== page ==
• Maybe re-introduce some way to explicitly pass -no-sse2 to Qt's configure script from qt5-build.eclass when indicated by some kind of user configuration option? There used to be a technique based on adapting CFLAGS from the aforementioned bug 552942, but it was removed in commit https://github.com/gentoo/qt/commit/19e67f928a60a88953d6b85443e630367cedf46a#diff-5b814a94d0e5e878c4a513d23ecbceff Also consider if maybe a USE-flag technique would maybe be better than a CFLAGS technique.


More details: The following notes were from Qt 5.9.4 (not 5.9.6) some months ago, but 5.9.6 seems to fail in the same way (I just didn't copy down the newer details):
Code:
/var/tmp/portage/dev-qt/qtwidgets-5.9.4-r1/work/qtbase-opensource-src-5.9.4/src/
widgets/uic_wrapper.sh dialogs/qfiledialog.ui -o .uic/ui_qfiledialog.h
make: *** [Makefile:1373: .uic/ui_qfiledialog.h] Illegal instruction
make: *** Waiting for unfinished jobs....

Code:
Dump of assembler code for function _Z5qHashRK10QByteArrayj:
   0xb7b85470 <+0>:     push   %ebp
   0xb7b85471 <+1>:     push   %edi
   0xb7b85472 <+2>:     push   %esi
   0xb7b85473 <+3>:     push   %ebx
   0xb7b85474 <+4>:     call   0xb7b2dad0
   0xb7b85479 <+9>:     add    $0x43ab87,%ebx
   0xb7b8547f <+15>:    sub    $0x1c,%esp
   0xb7b85482 <+18>:    mov    0x30(%esp),%eax
   0xb7b85486 <+22>:    mov    0x34(%esp),%ecx
   0xb7b8548a <+26>:    mov    (%eax),%ebp
   0xb7b8548c <+28>:    mov    -0x25c(%ebx),%eax
   0xb7b85492 <+34>:    mov    0x4(%ebp),%edi
   0xb7b85495 <+37>:    mov    %eax,(%esp)
   0xb7b85498 <+40>:    add    0xc(%ebp),%ebp
   0xb7b8549b <+43>:    movq   (%eax),%xmm0
=> 0xb7b8549f <+47>:    movq   %xmm0,0x8(%esp)
   0xb7b854a5 <+53>:    mov    0xc(%esp),%edx
   0xb7b854a9 <+57>:    mov    0x8(%esp),%eax
   0xb7b854ad <+61>:    mov    %edx,%esi
   0xb7b854af <+63>:    or     %eax,%esi
   0xb7b854b1 <+65>:    je     0xb7b854f8 <_Z5qHashRK10QByteArrayj+136>
   0xb7b854b3 <+67>:    xor    %edx,%edx
   0xb7b854b5 <+69>:    and    $0x100000,%eax
   0xb7b854ba <+74>:    mov    %edx,%esi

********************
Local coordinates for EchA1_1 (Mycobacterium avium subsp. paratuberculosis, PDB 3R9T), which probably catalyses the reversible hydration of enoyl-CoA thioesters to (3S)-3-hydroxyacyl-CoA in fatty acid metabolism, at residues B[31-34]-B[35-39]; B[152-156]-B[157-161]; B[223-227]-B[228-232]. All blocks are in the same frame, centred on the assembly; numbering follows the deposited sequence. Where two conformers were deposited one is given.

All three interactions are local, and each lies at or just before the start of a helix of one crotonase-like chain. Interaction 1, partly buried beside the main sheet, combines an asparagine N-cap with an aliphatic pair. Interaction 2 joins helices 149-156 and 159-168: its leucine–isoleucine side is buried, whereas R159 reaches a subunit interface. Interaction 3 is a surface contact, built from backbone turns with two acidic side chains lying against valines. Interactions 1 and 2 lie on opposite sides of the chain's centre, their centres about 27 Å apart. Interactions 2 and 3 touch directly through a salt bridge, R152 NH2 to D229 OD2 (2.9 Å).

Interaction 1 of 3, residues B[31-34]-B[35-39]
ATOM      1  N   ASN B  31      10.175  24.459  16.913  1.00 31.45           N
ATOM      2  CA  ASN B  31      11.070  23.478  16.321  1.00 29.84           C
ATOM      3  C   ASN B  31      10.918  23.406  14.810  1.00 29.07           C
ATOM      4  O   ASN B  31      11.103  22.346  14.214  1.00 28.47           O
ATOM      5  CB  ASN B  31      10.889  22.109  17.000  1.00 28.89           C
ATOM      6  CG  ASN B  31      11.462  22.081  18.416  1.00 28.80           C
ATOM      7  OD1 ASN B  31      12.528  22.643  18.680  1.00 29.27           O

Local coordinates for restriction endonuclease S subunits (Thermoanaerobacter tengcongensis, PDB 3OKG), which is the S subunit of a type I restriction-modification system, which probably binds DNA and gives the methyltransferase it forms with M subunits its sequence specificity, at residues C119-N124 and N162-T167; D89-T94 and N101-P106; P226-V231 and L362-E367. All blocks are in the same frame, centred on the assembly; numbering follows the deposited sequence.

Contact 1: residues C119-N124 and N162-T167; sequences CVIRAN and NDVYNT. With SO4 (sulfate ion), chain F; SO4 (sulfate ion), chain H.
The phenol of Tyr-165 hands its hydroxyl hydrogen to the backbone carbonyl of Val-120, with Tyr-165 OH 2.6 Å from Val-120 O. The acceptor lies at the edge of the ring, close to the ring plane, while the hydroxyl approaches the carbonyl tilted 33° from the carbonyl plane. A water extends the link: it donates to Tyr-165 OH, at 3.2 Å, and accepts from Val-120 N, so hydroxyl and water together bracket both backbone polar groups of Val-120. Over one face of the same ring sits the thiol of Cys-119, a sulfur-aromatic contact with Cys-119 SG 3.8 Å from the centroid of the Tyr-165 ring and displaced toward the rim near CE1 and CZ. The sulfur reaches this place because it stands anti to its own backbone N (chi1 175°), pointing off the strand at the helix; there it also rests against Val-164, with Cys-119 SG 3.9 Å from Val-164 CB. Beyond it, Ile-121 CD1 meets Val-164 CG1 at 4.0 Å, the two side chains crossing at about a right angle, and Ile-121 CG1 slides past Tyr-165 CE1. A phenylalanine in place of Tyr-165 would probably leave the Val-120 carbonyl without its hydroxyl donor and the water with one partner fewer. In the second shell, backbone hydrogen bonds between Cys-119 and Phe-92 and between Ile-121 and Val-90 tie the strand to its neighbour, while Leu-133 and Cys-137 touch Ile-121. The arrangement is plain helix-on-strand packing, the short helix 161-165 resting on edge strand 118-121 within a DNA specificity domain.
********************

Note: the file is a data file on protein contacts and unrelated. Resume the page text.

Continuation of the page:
0xb7b854bc <+76>:    or     %eax,%esi
   0xb7b854be <+78>:    jne    0xb7b854e8 <_Z5qHashRK10QByteArrayj+120>
   0xb7b854c0 <+80>:    test   %edi,%edi
   0xb7b854c2 <+82>:    mov    %ecx,%eax
   0xb7b854c4 <+84>:    je     0xb7b854dc <_Z5qHashRK10QByteArrayj+108>
   0xb7b854c6 <+86>:    add    %ebp,%edi
   0xb7b854c8 <+88>:    mov    %eax,%ecx
   0xb7b854ca <+90>:    inc    %ebp
   0xb7b854cb <+91>:    shl    $0x5,%ecx
   0xb7b854ce <+94>:    sub    %eax,%ecx
   0xb7b854d0 <+96>:    mov    %ecx,%eax
   0xb7b854d2 <+98>:    movzbl -0x1(%ebp),%ecx
   0xb7b854d6 <+102>:   add    %ecx,%eax
   0xb7b854d8 <+104>:   cmp    %ebp,%edi
   0xb7b854da <+106>:   jne    0xb7b854c8 <_Z5qHashRK10QByteArrayj+88>
   0xb7b854dc <+108>:   add    $0x1c,%esp
   0xb7b854df <+111>:   pop    %ebx
   0xb7b854e0 <+112>:   pop    %esi
   0xb7b854e1 <+113>:   pop    %edi
   0xb7b854e2 <+114>:   pop    %ebp
   0xb7b854e3 <+115>:   ret


PROBLEM 3: Rust bootstrapping requires SSE2

Rust is annoyingly needed for new firefox, increasing overall firefox build time by a factor of 2 or more. A significant concern on obsolete hardware. Not sure if firefox-bin requires SSE2, or what other browser options might work.

The rust ebuild now explicitly specifies a REQUIRE_USE=sse2 on x86, although it did not when I first started updating these machines.

(Also tangent: the rust ebuild apparently always downloads and uses a binary bootstrap build, even if you happen to already have a full build of rust installed and running? Is that necessary?)

WORKAROUND: None I can find. (Although rust takes so long to compile on old machines I kind of doubt anyone would bother, even if it can be made to work.)

POSSIBLE GENTOO IMPROVEMENTS: Some quick googling for SSE2 and rust suggests that an i586 bootstrap build existed a few years ago for such cases. Not sure if it still exists. Perhaps use that for bootstrapping if SSE2 is not available?
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krinn
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PostPosted: Tue Oct 09, 2018 9:18 am    Post subject: Reply with quote

for #1
This wiki article is horribly written because you cannot get what it is trying to prove, if i clearly get the example taken in it, it shown an old i386 CHOST set on an i686 capable computer, and try to show user howto migrate the i386 into a fully i686 CHOST.
This is a kinda stupid example, i686 is out for years, and users with i3(4-5)86 chost wishing to migrate to i686 could be count on fingers.
Or it could help users that pickup a wrong stage3 file, that wish moving it to a fully i686 CHOST
Not the best example to take for changing CHOST.

#2
The behavior of sse2 set in CFLAGS doesn't control anything outside gcc, by settings sse2 in gcc, you are telling gcc "wherever you could optimize the code to use sse2", there's no check if your cpu handle sse2 or not, just an instruction that tell gcc: do sse2 if you see somewhere that could be change with sse2 code.
This is how gcc has always work, because of cross building or just to build code for another cpu with the feature enable or disable as you wish.

The problem is that it only act on c code, by saying -mno-sse2 you are not saying "do not use sse2", but "do not optimize the c code into sse2 instructions even you see somewhere that could be change to sse2 instructions", and if someone use assembler or inline sse2 instruction, this mean the result will use sse2 even you have tell gcc to not by itself create any.